Wednesday, January 21, 2015

TTAB Test: Is Wine Related to Alcohol/Fruit Juice Beverages?

Here we go again. Vini, Vidi, non Vici. The USPTO refused registration of the mark MASQUERADE for "sparkling wines; wines," finding the mark confusingly similar to the registered mark MASCARADE for "mixed beverage containing alcohol and fruit juice." Applicant appealed. Examining Attorney Rebecca Smith relied on a number of third-party registrations the covered wine and other alcoholic beverages, but applicant pointed out the none of the registrations included the specific goods identified in the cited registration. How do you think this came out? In re 8 Vini, Inc., Serial No. 85857391 (January 16, 2015) [not precedential].

Applicant urged that MASCARADE is a French word that translates into English as "farce," while MASQUERADE is an English word meaning, roughly, a party where people where masks. The Board, however, refused to apply the doctrine of foreign equivalents because the relevant consumers were not likely to translate MASCARADE, and also because it was not sufficiently clear that the word would be translated as applicant contended.

Instead, the Board applied its "traditional" approach to consideration of the marks. It found that the marks have similar spellings, that the first portion of the marks sounds the same, that the meanings will be perceived as the same since consumers will see MASCARADE as a variant of MASQUERADE, and therefore that the marks are similar in overall commercial impression.

But what about the goods? The USPTO's evidence included 14 use-based registrations that included both wine and alcoholic beverages containing fruit, although none of the registrations included the specific goods of the cited registration. Applicant argued that "mixed beverages" or mixed drinks are beverages that are typically prepared by a bartender and sold on the premise: i.e., they are "mixed," and not just a combination of alcohol and fruit juice. The Board pointed out, however, that nothing in the cited registration required that the beverages be mixed by a bartender, nor did any record evidence support such an implication.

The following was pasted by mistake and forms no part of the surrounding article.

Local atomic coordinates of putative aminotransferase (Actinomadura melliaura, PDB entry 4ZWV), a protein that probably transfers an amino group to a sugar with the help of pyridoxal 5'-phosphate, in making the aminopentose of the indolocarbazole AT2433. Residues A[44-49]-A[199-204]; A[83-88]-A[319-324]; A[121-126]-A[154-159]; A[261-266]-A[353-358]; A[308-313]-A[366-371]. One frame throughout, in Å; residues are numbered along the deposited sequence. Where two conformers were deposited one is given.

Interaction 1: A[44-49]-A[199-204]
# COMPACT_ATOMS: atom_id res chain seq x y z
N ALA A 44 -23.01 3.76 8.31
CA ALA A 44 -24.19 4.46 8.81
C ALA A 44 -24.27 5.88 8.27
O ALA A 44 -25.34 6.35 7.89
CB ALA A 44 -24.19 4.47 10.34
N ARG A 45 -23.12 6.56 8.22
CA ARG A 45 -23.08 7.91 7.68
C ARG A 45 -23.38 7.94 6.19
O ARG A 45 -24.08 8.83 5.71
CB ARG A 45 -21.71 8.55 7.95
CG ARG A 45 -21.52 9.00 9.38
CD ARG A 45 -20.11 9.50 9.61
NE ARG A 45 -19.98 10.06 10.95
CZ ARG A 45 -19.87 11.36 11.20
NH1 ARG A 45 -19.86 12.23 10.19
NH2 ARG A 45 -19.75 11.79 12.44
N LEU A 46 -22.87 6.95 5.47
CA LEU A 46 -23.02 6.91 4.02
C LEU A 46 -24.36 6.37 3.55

Several websites and a Wikipedia entry indicated that cocktails may be mixed with wine, and therefore the beverages of the registration, containing "alcohol and fruit juice," may include wine and fruit or fruit juice. And the Board noted that various alcoholic beverages have been found to be related for the purposes of the likelihood of confusion analysis. [E.g., beer and ale, tequila and malt liquor, beer and wine, scotch whiskey and gin and vodka, brandy and beer, cola flavored liqueur and brandy, fruit juice and wine].

Based on the nature of the goods, the third-party registrations and Internet evidence before us, we conclude that Applicant’s wines are related to Registrant’s mixed beverage containing alcohol and fruit juice, such goods being alcoholic beverages that may emanate, as shown by the evidence, from the same source and under the same mark. Further, the evidence shows that wine, as an alcoholic beverage, may be combined with fruit and/or fruit juice to make cocktails.

The Board presumed that the respective goods would travel in all normal channels of trade, including the same liquor stores, bars, or restaurants, to the same ordinary consumers.

The Board therefore concluded that confusion is likely, and it affirmed the refusal.

Read comments and post your comment here

TTABlog note: Well, do you agree with the Board? Are you convinced by the opinion?

Text Copyright John L. Welch 2015.


At 1:03 PM, Anonymous Michael Hughes said...

This is just another of the TTAB decisions which shows a strong bias against registering trademarks which are even very remotely likely to cause confusion. Why there is a tendency to be refusal biased is unclear, but the trend is obvious.

At 2:11 PM, Anonymous Anonymous said...

I was about to go about as nuts about this case as beer v. wine.

I thought this was "fruit juice" in Class 32 and "wine" in 33.

However, upon reading decision these were both in Class 33 for "alcoholic beverage" related goods.

I can live with that as being related.

At 3:07 PM, Blogger Bill & Jennifer Kimmerly said...

I own Masquerade Wine Company in Bellingham, WA, founded in 2004. In 2006 we filed for the same trademark and were turned down for the same reason. If at any point the agency softens its stance, we fully intend to exert our first mover status to claim the mark. Additionally I will note that we issued 'cease & desist' instructions to 8Vini for using Masquerade on their wines when we had previously been using it since 2004, demonstrating a decade of first mover status, and will pursue further if they do not comply.


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